Food & Drink

3 Females Who Are Killing It In Gold Coast’s Foodie Scene

By Morgan Reardon
8th Mar 2019

jess hayes st helens

While we dig the work of our female food gurus all year round and, given today is International Women’s Day, we thought they deserved an extra special shout out. From restaurant owners to mixologists to chefs, we want to say a collective, “you’re amazing” to each and every one of them. 

Today, we’re shining a spotlight on three boss ladies who are making a difference in the Gold Coast food industry and find out their thoughts on the leaps and bounds that have been made.

Prepare to be inspired.

Karla Munoz Labart

Restaurant Labart 

Raised on the Gold Coast, Karla Munoz Labart moved to Sydney after high school where she began her successful public relations career. So evident was her love of all things food and wine that in 2014 she founded her own communications business, The Exchange Agency, where her clients include restaurants, hotels, bars and wineries. 

Fast forward to 2018, and Sydney’s loss was the Coast’s epic gain, with Munoz Labart and her husband Alex moving back to the GC to open their first eatery, Restaurant Labart, in Burleigh Heads. The restaurant became an instant hit with tables booking out on the regular. Now splitting her time between the two businesses, Munoz Labart has a unique insight into the Gold Coast’s foodie scene and the strides females are making in a largely male-dominated industry. 

“[For me] it’s important to encourage women to enter the world of hospitality, and in turn retain them, as they bring such value to the industry. Across the board in male-dominated industries we need to work towards better gender equality and not stop until we get there,” she says. 

“Being a woman in the food industry in 2019 is exciting. We have an opportunity to influence the direction of the industry and make a difference. I think a lot of women are scared to voice their opinions or give their advice, but it’s time to speak up and know that your opinion is important and valued.”

Most importantly, Munoz Labart believes encouraging each other is the key. 

“Hospitality is a tough industry. Having strong, successful women to look up to is vital. We need to nurture young women who are taking that initial step into the industry and show them that hospitality can be a rewarding and long-term career.”

Jess Hayes

St Helens

Hailing from Seattle in the US, Jess Hayes has worked as a chef for almost two decades. Before opening her own restaurant and bar in Kirra, Saint Helens, she led a team of chefs at the prestigious Mitchelton Winery in Victoria.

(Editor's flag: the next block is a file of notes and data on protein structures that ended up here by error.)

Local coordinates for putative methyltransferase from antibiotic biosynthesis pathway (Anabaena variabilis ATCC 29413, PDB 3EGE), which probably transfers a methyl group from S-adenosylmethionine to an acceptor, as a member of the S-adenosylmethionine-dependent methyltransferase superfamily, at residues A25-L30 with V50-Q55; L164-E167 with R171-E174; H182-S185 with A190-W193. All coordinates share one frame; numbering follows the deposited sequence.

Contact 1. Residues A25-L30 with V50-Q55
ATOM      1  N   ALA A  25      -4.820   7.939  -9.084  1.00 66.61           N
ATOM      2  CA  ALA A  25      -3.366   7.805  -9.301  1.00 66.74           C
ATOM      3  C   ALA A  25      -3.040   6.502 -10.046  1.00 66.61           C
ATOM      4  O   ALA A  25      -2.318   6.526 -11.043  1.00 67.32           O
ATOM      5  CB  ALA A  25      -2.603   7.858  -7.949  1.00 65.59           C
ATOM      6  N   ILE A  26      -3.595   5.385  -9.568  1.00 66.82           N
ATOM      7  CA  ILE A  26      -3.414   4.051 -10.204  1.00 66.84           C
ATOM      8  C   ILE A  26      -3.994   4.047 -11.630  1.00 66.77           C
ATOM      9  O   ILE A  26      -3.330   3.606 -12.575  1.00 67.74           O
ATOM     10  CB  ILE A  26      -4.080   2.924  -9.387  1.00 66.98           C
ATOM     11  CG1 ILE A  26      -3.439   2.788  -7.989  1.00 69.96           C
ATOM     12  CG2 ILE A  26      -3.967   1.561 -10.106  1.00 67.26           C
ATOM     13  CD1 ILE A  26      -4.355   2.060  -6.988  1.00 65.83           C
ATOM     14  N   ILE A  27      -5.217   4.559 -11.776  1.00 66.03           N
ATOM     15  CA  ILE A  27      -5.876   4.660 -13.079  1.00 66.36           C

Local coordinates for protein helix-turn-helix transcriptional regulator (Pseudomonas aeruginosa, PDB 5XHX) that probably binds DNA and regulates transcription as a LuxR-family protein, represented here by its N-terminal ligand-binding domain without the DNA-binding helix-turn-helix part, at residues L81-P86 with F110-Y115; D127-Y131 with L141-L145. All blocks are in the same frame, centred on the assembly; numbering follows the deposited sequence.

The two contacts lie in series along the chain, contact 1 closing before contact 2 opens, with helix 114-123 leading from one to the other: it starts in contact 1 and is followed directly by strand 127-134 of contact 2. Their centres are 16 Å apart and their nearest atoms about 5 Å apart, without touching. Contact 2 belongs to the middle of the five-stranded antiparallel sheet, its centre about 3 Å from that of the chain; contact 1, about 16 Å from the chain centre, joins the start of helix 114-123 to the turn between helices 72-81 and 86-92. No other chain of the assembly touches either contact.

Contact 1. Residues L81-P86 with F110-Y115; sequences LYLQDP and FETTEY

Often finding herself as one of few females in the kitchen, Hayes knows first-hand how important it is to break the glass ceiling. “Women have always been the predominant force behind the feeding of our world. Only when it moves from home cooking to “professional” status does this change,” Hayes explains. 

“The main hurdle I’ve faced being a chef is fairly common amongst women in any profession. When we are opinionated, outspoken or direct, some can interpret this as bitchy, moody or mean. The ability to disregard this, being confident in yourself and your product, and keeping your passion alive is essential.”

Despite her challenges, Hayes says being a female head chef in 2019 is an exciting time. “Interest in food is at an all-time high. As more and more females are now leading kitchens, you see a new dynamic appearing in restaurants; less ego, less b-s, just good food.” 

Most importantly though, it’s about getting more female in professional kitchens. 
“One of the greatest parts of my job is mentoring young chefs,” Hayes says. “I’m immensely proud of people who have worked for me and moved on to lead their own kitchens. It is icing on the cake when those chefs happen to be female.”

Shannon Stewart

The North Room

For Shannon Stewart, her long career in hospitality started out when she met a chef while in the last three months of her business and arts degree in Ballarat. She spent that very summer working along the Great Ocean Road at Apollo Bay and her love of all things food was cemented. At 22 years old she bought a small restaurant in Yamba called Pippis with her now husband Tim, before eventually—after a detour to Geelong—settling on the Gold Coast. And we’re so glad they did. 

After managing several restaurants on the Coast (Vie Bar and Videre) the Stewarts opened their fine dining eatery, The North Room, in 2017. And we’re so glad they did. The intimate 28-seat establishment is renowned for serving up refined food and top-notch service. 

For Stewart, it’s not so much about celebrating genders but overall how much the Gold Coast foodie scene has evolved over the years. “There are males and females out there killing it in their respective roles all over the GC at the moment,” she says. “We, as women, work hard not to be categorised. We just want to be respected for a job well done. No excuses.”

“[It’s important to have more women in the industry for] perspective, vision, growth, diversity and clarity. I honestly believe that our industry has come a long way from 15 years ago. The GC food scene respects anyone who does their job well. Gender is irrelevant, there are as many girl bosses out there as men these days. And those ladies are all killing it.”

Image Credit: Kaitlin Maree Photography for Urban List 

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